Some school officials have discovered further grounds for concern. Vauhini Vara of The Wall Street Journal reports that school principals now monitor many blogs. In this report, Vara told of one sixteen-year-old girl at Paramus High School in Paramus, New Jersey who was suspended after teasing a classmate during school and implying he was homosexual. At home, even during her suspension, she posted some comments on her blog, including a post in which she heaped further scorn upon the boy. The school considered these comments to constitute harassing behavior, and the girl was suspended for three more days. The girl's parents have complained to school officials. "It's inappropriate that they're telling my daughter how to behave when she's not at school," said her father. "It was such a violation of the First Amendment." Once again, this development indicates how the pattern of authority has been radically changed. Many parents now fight for their children's "right" to harass fellow students, to criticize school officials, and to make virtually unrestricted comments online.
Christian parents must see the fallacy in this argument and the danger in forfeiting their parental responsibility. This generation of teenagers desperately needs parents who will reassert their authority and fulfill their responsibility to protect, monitor, and supervise their children.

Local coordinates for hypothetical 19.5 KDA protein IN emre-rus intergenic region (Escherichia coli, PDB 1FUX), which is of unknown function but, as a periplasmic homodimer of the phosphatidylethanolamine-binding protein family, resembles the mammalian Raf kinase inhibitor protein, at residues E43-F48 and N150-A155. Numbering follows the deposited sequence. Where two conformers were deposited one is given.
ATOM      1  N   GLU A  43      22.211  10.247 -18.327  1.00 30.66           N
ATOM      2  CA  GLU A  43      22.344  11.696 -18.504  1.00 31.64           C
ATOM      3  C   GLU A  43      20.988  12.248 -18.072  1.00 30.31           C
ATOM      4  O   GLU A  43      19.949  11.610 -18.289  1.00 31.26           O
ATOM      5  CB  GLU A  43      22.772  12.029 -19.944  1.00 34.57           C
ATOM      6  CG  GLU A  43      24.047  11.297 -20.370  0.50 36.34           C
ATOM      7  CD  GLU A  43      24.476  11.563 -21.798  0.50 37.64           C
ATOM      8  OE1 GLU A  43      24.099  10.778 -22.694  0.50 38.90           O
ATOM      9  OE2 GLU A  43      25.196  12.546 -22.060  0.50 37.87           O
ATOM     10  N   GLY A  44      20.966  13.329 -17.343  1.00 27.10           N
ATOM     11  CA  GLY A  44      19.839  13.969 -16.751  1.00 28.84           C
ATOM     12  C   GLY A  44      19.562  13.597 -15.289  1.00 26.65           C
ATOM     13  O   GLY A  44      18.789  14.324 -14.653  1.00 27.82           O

Responsible Christian parents will establish clear boundaries and rules for their childrens' use of the Internet. There should be absolutely no expectation of privacy when it comes to what their teenagers are doing and writing on the Internet. The stakes are simply too high.
A sixteen-year-old girl in Port Washington, New York was molested by a man who had tracked her down because she had listed personal information on her MySpace profile. Many teenagers claim to understand the danger. One seventeen-year-old girl retorted, "I watch Oprah. I know what happens." Maybe so--but maybe not.
Parents would do well to limit all Internet access by teenagers. In general, teenagers are spending far too much time online and less time engaging in interaction with friends, parents, siblings, and other family members. To a great extent, the emergence of an online teen community means that teenagers now have a new and powerful mechanism for retreating into an adolescent-only world, cut off from adult contact and supervision.
This is neither healthy nor safe, and parents who neglect to protect their children online are putting their teens at risk. Teenagers with unrestricted access to the computer and the Internet are as vulnerable as adolescents who would be given an automobile with unrestricted access and virtually limitless speed. In reality, the situation is even worse, for there is no adequate police force on the Internet. It's a dangerous world out there and America's parents need to act before these dangers hit close to home.
R. Albert Mohler, Jr. is president of The Southern Baptist Theological Seminary in Louisville, Kentucky. For more articles and resources by Dr. Mohler, and for information on The Albert Mohler Program, a daily national radio program broadcast on the Salem Radio Network, go to www.albertmohler.com. For information on The Southern Baptist Theological Seminary, go to www.sbts.edu. Send feedback to firstname.lastname@example.org.